100TB on all supported architectures

GFS2 is based on a 64-bit architecture, which can theoretically accommodate an 8 EB file system. If your system requires larger GFS2 file systems than are currently supported, contact your Red Hat service representative.

Note

Although a GFS2 file system can be implemented in a standalone system or as part of a cluster configuration, Red Hat does not support the use of GFS2 as a single-node file system. Red Hat does support a number of high-performance single node file systems which are optimized for single node and thus have generally lower overhead than a cluster file system. Red Hat recommends using these file systems in preference to GFS2 in cases where only a single node needs to mount the file system. For information on the file systems that Red Hat Enterprise Linux 8 supports, see Managing file systems.

Red Hat will continue to support single-node GFS2 file systems for mounting snapshots of cluster file systems as might be needed, for example, for backup purposes.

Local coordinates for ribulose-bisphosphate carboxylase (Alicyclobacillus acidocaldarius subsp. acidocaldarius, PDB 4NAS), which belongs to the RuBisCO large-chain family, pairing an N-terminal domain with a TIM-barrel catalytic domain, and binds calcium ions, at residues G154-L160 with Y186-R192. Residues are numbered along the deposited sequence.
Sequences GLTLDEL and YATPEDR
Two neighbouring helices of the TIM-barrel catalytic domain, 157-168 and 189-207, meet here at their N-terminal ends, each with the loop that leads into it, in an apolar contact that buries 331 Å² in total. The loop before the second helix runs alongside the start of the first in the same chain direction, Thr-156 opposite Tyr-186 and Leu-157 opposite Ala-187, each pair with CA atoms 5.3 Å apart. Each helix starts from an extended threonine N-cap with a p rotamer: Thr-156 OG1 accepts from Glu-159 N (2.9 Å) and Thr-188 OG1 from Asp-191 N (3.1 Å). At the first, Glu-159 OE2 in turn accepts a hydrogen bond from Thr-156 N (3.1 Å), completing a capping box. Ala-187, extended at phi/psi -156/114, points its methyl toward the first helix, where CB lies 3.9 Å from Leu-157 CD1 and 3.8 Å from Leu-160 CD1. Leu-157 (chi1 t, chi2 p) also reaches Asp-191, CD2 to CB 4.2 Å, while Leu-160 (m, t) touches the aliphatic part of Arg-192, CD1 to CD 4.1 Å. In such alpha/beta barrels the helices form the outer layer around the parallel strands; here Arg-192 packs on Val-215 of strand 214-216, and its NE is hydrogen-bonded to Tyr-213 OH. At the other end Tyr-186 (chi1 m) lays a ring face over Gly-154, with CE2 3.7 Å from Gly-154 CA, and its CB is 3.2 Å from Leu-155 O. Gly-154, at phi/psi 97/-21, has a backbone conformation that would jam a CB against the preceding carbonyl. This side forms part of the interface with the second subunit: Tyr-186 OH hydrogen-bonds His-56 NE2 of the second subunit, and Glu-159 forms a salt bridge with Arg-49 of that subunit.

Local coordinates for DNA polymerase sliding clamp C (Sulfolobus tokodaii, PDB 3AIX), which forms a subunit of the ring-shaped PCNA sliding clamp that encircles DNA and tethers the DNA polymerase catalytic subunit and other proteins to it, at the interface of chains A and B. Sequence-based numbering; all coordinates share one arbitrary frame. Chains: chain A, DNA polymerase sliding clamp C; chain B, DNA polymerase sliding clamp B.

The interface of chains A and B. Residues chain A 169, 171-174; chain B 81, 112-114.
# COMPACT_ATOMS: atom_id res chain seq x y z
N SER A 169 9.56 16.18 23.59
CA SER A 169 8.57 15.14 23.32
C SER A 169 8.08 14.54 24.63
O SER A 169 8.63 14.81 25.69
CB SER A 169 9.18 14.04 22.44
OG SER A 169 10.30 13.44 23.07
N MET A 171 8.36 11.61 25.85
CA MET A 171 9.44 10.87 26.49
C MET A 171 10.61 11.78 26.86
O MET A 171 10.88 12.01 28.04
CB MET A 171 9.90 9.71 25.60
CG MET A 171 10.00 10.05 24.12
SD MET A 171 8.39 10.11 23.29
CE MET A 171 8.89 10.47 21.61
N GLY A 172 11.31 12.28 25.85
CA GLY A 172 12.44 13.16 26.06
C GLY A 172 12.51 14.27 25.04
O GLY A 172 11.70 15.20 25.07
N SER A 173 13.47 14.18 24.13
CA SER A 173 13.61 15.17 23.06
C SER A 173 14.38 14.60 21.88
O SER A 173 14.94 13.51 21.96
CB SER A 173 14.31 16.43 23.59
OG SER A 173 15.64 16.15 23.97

When determining the size of your file system, you should consider your recovery needs. Running the fsck.gfs2 command on a very large file system can take a long time and consume a large amount of memory. Additionally, in the event of a disk or disk subsystem failure, recovery time is limited by the speed of your backup media. For information on the amount of memory the fsck.gfs2 command requires, see Determing required memory for running fsck.gfs2.

While a GFS2 file system may be used outside of LVM, Red Hat supports only GFS2 file systems that are created on a shared LVM logical volume.

Note

When you configure a GFS2 file system as a cluster file system, you must ensure that all nodes in the cluster have access to the shared storage. Asymmetric cluster configurations in which some nodes have access to the shared storage and others do not are not supported. This does not require that all nodes actually mount the GFS2 file system itself.

1.3. GFS2 formatting considerations

This section provides recommendations for how to format your GFS2 file system to optimize performance.

Important

Make sure that your deployment of the Red Hat High Availability Add-On meets your needs and can be supported. Consult with an authorized Red Hat representative to verify your configuration prior to deployment.